Disturbing, repulsive, and compelling, Ma Mère is a fierce confrontation of the most difficult of taboos. Adapted from Georges Bataille's controversial 60s novel, it's the story of the teenage Pierre, who, after the death of his distant father, is pulled cataclysmically into the sexual orbit of his tearaway mother Helène (Isabelle Huppert). Pushing each other to ever worse depths among the dreary sex-tourists of Gran Canaria, mother and son spiral towards torturous self-annihilation.
As the obsessed Pierre, Louis Garrel (The Dreamers) can posture existentially with the best of them, but lines like "her ass makes me understand that I never really loved God" stretch credulity a tad. Sexual shock-cinema like this walks a tricky line; without the intellectual nous to back it up, it can appear simply an exercise in cinematic chicken - relentlessly daring the audience to flinch first.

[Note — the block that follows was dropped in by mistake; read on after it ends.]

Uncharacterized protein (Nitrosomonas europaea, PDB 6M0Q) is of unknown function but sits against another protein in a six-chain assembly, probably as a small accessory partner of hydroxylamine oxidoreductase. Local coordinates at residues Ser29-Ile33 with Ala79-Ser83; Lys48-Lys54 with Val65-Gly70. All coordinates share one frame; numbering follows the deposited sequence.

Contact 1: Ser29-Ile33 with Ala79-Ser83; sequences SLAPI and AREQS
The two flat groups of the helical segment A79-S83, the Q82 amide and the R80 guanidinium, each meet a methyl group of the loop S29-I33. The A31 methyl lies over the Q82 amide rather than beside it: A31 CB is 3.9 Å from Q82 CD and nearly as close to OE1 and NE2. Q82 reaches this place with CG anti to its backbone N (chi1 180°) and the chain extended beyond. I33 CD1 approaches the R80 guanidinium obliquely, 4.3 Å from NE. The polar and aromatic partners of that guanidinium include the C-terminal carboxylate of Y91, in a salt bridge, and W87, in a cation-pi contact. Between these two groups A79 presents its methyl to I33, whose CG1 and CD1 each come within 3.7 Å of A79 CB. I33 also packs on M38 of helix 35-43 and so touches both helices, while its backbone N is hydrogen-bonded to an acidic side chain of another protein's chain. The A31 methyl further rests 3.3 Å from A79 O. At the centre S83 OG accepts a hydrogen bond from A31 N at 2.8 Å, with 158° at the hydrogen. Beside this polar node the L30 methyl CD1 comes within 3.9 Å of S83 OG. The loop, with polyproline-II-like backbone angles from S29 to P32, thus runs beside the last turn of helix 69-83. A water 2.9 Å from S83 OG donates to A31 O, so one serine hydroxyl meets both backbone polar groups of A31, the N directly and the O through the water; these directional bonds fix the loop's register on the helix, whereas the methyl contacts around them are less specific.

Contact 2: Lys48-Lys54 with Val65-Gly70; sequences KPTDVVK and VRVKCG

"SIMPLY TOO ALIEN TO COMPREHEND"
Boldly leading a grand tour of all the depravities it can capture in close-up - masturbation, cross-generational orgies, urination, coprophilia (if you don't know, don't ask), voyeurism, sadism, incest, necrophilia - Ma Mère only remains plausible when it keeps the psychological pitch higher than the physical one. Despite an eye-watering performance from Huppert and sparkling support from Emma (daughter of Antoine) de Caunes, this balance, unfortunately, proves unsustainable. The philosophising feels bolted on and the motivations of all the characters soon become simply too alien to comprehend.
Yet despite its failings, this is powerful, uncompromising cinema that makes wholehearted attempts at new things and almost, almost pulls them off. Just don't watch with mother.
In French with English subtitles.